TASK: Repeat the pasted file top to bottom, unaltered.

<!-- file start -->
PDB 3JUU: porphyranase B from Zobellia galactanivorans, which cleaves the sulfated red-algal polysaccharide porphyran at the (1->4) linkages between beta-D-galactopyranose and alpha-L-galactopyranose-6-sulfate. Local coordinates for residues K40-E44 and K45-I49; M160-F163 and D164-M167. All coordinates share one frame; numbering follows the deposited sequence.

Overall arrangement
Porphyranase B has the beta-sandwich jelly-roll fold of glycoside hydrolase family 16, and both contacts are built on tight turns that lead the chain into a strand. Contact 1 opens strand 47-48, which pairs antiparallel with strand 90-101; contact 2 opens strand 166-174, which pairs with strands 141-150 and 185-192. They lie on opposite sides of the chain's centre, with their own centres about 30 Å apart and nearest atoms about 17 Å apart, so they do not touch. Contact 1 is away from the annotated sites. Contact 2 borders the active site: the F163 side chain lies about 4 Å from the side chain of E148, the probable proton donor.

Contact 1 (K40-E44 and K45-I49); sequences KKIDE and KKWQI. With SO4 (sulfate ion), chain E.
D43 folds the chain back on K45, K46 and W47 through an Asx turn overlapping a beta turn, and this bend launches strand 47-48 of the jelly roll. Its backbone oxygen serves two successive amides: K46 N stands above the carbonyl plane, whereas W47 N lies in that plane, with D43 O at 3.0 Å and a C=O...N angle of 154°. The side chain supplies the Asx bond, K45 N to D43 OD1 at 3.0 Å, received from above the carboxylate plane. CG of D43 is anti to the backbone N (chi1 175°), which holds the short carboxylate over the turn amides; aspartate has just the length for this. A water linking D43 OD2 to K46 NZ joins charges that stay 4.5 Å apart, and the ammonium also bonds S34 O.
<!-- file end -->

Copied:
PDB 3JUU: porphyranase B from Zobellia galactanivorans, which cleaves the sulfated red-algal polysaccharide porphyran at the (1->4) linkages between beta-D-galactopyranose and alpha-L-galactopyranose-6-sulfate. Local coordinates for residues K40-E44 and K45-I49; M160-F163 and D164-M167. All coordinates share one frame; numbering follows the deposited sequence.

Overall arrangement
Porphyranase B has the beta-sandwich jelly-roll fold of glycoside hydrolase family 16, and both contacts are built on tight turns that lead the chain into a strand. Contact 1 opens strand 47-48, which pairs antiparallel with strand 90-101; contact 2 opens strand 166-174, which pairs with strands 141-150 and 185-192. They lie on opposite sides of the chain's centre, with their own centres about 30 Å apart and nearest atoms about 17 Å apart, so they do not touch. Contact 1 is away from the annotated sites. Contact 2 borders the active site: the F163 side chain lies about 4 Å from the side chain of E148, the probable proton donor.

Contact 1 (K40-E44 and K45-I49); sequences KKIDE and KKWQI. With SO4 (sulfate ion), chain E.
D43 folds the chain back on K45, K46 and W47 through an Asx turn overlapping a beta turn, and this bend launches strand 47-48 of the jelly roll. Its backbone oxygen serves two successive amides: K46 N stands above the carbonyl plane, whereas W47 N lies in that plane, with D43 O at 3.0 Å and a C=O...N angle of 154°. The side chain supplies the Asx bond, K45 N to D43 OD1 at 3.0 Å, received from above the carboxylate plane. CG of D43 is anti to the backbone N (chi1 175°), which holds the short carboxylate over the turn amides; aspartate has just the length for this. A water linking D43 OD2 to K46 NZ joins charges that stay 4.5 Å apart, and the ammonium also bonds S34 O.